When a family does not vacate the unit after receipt of a termination notice, by the deadline given in the notice, BHHC will follow state and local landlord-tenant law in filing an eviction action with the local court that has jurisdiction in such cases.

 

If the eviction action is finalized in court and the family remains in occupancy beyond the deadline to vacate given by the court, BHHC will seek the assistance of the court to remove the family from the premises as per state and local law.

 

BHHC may not proceed with an eviction action if BHHC has not made available the documents to be used in the case against the family, and has not afforded the family the opportunity to examine and copy such documents in accordance with the provisions of

[24 CFR 966.4(l)(3) and (m)].


13-IV.F. NOTIFICATION TO POST OFFICE [24CFR 966.4(l)(5)(iii)(B)]

 

When the PHA evicts an individual or family for criminal activity, including drug-related criminal activity, the PHA must notify the local post office serving the dwelling unit that the individual or family is no longer residing in the unit.

13-IV.G. RECORD KEEPING

For more information concerning general record keeping, see Chapter 16.

 

BHHC Policy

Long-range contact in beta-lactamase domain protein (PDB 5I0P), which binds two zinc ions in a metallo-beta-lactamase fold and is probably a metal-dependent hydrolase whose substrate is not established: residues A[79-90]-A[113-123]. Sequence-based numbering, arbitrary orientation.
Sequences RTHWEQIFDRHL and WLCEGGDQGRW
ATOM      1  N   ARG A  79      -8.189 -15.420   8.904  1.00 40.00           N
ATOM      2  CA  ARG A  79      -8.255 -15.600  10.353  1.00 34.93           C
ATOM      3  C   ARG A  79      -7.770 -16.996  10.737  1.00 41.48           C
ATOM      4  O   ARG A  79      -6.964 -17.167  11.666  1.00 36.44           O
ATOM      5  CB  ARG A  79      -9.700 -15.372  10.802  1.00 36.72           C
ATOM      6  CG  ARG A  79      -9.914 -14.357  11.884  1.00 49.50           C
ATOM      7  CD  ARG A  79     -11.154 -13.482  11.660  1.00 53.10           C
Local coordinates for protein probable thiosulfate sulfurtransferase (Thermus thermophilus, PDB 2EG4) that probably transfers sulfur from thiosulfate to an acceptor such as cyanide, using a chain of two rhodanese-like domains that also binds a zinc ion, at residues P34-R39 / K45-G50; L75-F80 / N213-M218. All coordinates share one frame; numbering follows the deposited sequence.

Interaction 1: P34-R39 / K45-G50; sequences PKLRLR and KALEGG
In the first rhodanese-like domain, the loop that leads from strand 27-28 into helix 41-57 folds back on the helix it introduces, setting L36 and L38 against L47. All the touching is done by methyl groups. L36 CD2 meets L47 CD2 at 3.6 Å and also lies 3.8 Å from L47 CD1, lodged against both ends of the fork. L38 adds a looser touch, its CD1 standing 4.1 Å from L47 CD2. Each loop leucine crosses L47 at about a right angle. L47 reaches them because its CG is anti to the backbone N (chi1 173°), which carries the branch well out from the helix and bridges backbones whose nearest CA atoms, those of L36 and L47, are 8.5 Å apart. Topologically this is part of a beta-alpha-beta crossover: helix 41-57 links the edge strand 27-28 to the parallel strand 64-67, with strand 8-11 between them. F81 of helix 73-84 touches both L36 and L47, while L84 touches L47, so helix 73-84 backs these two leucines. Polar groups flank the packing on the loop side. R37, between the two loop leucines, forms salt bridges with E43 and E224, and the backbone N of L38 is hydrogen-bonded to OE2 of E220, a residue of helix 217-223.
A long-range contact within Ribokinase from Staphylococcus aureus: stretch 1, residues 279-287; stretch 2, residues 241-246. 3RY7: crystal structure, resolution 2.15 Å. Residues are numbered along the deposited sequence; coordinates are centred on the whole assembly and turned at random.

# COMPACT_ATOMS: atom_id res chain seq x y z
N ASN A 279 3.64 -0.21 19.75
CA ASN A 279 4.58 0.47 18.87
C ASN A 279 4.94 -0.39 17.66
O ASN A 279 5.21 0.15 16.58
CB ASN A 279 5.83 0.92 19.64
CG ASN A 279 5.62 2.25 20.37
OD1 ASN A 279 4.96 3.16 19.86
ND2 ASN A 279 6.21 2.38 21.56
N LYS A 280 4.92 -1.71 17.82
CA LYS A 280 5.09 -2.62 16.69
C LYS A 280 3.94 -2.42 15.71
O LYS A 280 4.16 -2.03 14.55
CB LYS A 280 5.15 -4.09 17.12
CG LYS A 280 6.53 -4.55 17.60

A written record of every termination and/or eviction will be maintained by BHHC at the development where the family was residing, and will contain the following information:

 

Name of resident, number and identification of unit occupied

 

Date of the notice of lease termination and any other notices required by state or local law; these notices may be on the same form and will run concurrently

 

Specific reason(s) for the notices, citing the lease section or provision that was violated,  and other facts pertinent to the issuing of the notices described in detail (other than any criminal history reports obtained solely through the authorization provided in 24 CFR 5.903 and 5.905)

 

Date and method of notifying the resident

 

Summaries of any conferences held with the resident including dates, names of conference participants, and conclusions

Copyright 2008 Benton Harbor Housing Commission 721 Nate Wells sr Drive, Benton Harbor, MI 49022